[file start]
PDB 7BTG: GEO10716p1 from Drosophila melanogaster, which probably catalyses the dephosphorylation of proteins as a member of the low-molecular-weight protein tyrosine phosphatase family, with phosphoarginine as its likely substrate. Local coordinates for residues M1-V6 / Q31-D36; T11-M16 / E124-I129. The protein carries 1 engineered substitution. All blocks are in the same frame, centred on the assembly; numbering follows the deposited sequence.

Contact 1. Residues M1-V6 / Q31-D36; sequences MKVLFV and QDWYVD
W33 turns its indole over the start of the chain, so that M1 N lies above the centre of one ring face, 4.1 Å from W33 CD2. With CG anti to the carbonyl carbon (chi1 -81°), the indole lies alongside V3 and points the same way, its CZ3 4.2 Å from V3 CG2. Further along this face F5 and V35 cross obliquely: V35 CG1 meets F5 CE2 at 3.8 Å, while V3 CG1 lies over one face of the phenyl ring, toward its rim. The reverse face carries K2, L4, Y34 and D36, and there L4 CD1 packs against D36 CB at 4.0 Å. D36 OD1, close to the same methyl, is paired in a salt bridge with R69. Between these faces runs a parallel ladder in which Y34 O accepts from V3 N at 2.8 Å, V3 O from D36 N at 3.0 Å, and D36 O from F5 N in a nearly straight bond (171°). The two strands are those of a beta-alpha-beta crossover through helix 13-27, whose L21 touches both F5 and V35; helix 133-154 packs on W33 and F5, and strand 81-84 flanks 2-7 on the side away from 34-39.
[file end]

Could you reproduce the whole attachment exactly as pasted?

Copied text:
PDB 7BTG: GEO10716p1 from Drosophila melanogaster, which probably catalyses the dephosphorylation of proteins as a member of the low-molecular-weight protein tyrosine phosphatase family, with phosphoarginine as its likely substrate. Local coordinates for residues M1-V6 / Q31-D36; T11-M16 / E124-I129. The protein carries 1 engineered substitution. All blocks are in the same frame, centred on the assembly; numbering follows the deposited sequence.

Contact 1. Residues M1-V6 / Q31-D36; sequences MKVLFV and QDWYVD
W33 turns its indole over the start of the chain, so that M1 N lies above the centre of one ring face, 4.1 Å from W33 CD2. With CG anti to the carbonyl carbon (chi1 -81°), the indole lies alongside V3 and points the same way, its CZ3 4.2 Å from V3 CG2. Further along this face F5 and V35 cross obliquely: V35 CG1 meets F5 CE2 at 3.8 Å, while V3 CG1 lies over one face of the phenyl ring, toward its rim. The reverse face carries K2, L4, Y34 and D36, and there L4 CD1 packs against D36 CB at 4.0 Å. D36 OD1, close to the same methyl, is paired in a salt bridge with R69. Between these faces runs a parallel ladder in which Y34 O accepts from V3 N at 2.8 Å, V3 O from D36 N at 3.0 Å, and D36 O from F5 N in a nearly straight bond (171°). The two strands are those of a beta-alpha-beta crossover through helix 13-27, whose L21 touches both F5 and V35; helix 133-154 packs on W33 and F5, and strand 81-84 flanks 2-7 on the side away from 34-39.